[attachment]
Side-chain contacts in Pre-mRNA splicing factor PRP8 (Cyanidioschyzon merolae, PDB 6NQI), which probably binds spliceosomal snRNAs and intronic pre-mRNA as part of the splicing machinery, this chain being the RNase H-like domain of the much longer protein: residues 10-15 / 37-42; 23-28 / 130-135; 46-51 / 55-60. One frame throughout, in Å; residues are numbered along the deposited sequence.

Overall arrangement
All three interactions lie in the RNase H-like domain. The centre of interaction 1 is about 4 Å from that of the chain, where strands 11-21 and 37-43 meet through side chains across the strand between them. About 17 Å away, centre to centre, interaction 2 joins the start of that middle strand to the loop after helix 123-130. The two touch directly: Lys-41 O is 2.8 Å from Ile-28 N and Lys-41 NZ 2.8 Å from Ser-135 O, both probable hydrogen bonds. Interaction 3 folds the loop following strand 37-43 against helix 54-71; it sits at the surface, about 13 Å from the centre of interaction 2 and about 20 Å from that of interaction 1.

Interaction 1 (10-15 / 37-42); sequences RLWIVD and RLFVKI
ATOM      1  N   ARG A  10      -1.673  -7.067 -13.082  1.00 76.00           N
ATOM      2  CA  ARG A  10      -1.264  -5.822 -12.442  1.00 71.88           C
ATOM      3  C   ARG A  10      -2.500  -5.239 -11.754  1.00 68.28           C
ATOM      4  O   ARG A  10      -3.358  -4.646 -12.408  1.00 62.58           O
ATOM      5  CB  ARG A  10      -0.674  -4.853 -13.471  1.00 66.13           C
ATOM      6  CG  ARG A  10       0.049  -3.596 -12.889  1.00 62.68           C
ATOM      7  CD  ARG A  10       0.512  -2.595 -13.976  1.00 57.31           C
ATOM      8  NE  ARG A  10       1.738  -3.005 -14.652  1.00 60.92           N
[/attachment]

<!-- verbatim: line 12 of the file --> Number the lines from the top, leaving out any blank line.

ATOM      8  NE  ARG A  10       1.738  -3.005 -14.652  1.00 60.92           N